Last updated September 25, 2020
Summary of Key Updates (September 25, 2020)
Below is a summary of recent critical updates to this Practice Advisory.
- General Information Regarding Pregnant Individuals and COVID-19 has been updated to reflect additional data on COVID-19 illness severity during pregnancy.
General Information Regarding Pregnant Individuals and COVID-19
The American College of Obstetricians and Gynecologists and the Society for Maternal-Fetal Medicine (SMFM) have developed an algorithm to aid practitioners in assessing and managing pregnant women with suspected or confirmed COVID-19. View the algorithm (Spanish version).
Available data suggest that pregnant women with COVID-19 may be at increased risk for more severe illness compared with nonpregnant peers (Ellington MMWR 2020, Collin 2020, Delahoy MMWR 2020, Panagiotakopoulos MMWR 2020). Specifically, these data indicate an elevated risk of ICU admissions and mechanical ventilation. No increase in the rate of mortality has been noted. Pregnant patients with comorbidities such as obesity and gestational diabetes may be at an even higher risk for severe illness consistent with the general population with similar comorbidities (Ellington MMWR 2020, Panagiotakopoulos MMWR 2020, Knight 2020). Importantly, analyses so far are limited by a large amount of missing data and the fact that many reports do not include an appropriate nonpregnant comparative control group. Similar to the general population, Black and Hispanic individuals who are pregnant appear to have disproportionate SARS CoV-2 infection rates (Ellington MMWR 2020, Moore MMWR 2020).
Although these data from the CDC suggest an increase in risk of severe outcomes in pregnant women with SARS-CoV-2 infection, the absolute risk is still substantially lower than that of pandemic H1N1 influenza infection during pregnancy. During the H1N1 influenza pandemic, pregnant women made up 5% of deaths, despite only making up 1% of the population and pregnancy risk of ICU admission was reported as high as a 7-fold increase (Rasmussen 2012; Mosby 2011). ACOG recognizes the critical need for further analysis and peer review literature on SARS-CoV-2 infection during pregnancy.
Clinicians should counsel pregnant women and those contemplating pregnancy about the potential risk of COVID-19, and measures to prevent infection with SARS-CoV-2 should be emphasized for pregnant women and their families. Pregnant individuals are encouraged to take all available precautions to avoid exposure to COVID-19 and optimize health including:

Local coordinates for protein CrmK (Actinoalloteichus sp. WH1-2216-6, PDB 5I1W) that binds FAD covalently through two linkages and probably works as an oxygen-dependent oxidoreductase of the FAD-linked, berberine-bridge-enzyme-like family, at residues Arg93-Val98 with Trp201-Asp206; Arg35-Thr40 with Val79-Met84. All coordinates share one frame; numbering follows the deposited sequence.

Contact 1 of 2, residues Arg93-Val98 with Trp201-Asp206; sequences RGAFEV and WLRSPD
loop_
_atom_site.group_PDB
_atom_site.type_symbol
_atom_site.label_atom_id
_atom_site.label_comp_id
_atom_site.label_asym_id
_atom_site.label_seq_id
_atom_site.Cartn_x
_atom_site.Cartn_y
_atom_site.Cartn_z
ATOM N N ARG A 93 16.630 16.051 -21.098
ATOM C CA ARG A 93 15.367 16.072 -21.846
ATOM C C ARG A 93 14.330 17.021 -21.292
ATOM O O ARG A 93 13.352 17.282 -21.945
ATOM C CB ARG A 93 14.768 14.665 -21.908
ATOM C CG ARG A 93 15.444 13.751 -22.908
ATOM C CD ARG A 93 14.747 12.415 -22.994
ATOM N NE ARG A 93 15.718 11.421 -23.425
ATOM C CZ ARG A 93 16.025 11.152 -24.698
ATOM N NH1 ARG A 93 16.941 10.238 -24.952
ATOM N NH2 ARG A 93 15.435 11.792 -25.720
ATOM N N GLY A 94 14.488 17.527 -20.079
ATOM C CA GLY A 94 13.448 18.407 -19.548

- maintaining prenatal care appointments
- wearing a mask and other recommended PPE, if applicable, at work and in public
- washing hands frequently
- maintaining physical distancing
- limiting contact with other individuals as much as practicable
- maintaining an adequate supply of preparedness resources including medications
ACOG understands that many pregnant individuals are experiencing increased stress due to COVID-19. When counseling pregnant individuals about COVID-19, it is important to acknowledge that these are unsettling times (see FAQ How can I help my pregnant and postpartum patients manage stress, anxiety, and depression?) and to encourage patients to communicate regularly with their health care team. Clinicians are encouraged to share ACOG’s patient resources as appropriate.
Testing is critical for risk mitigation, data collection, and directing critical resources, including PPE. CDC has published guidance for who should be tested, but decisions about testing are at the discretion of state and local health departments and individual clinicians. Clinicians should work with their state and local health departments to coordinate testing through public health laboratories, or to work with clinical or commercial laboratories.
Pregnant women admitted with suspected COVID-19 or who develop symptoms suggestive of COVID-19 during admission should be prioritized for testing. In addition, facilities may consider additional molecular (eg, PCR by nasopharyngeal swab) testing strategies, such as universal testing as the potential for asymptomatic patients presenting to labor and delivery units exists, particularly in high prevalence areas.
Community Mitigation Efforts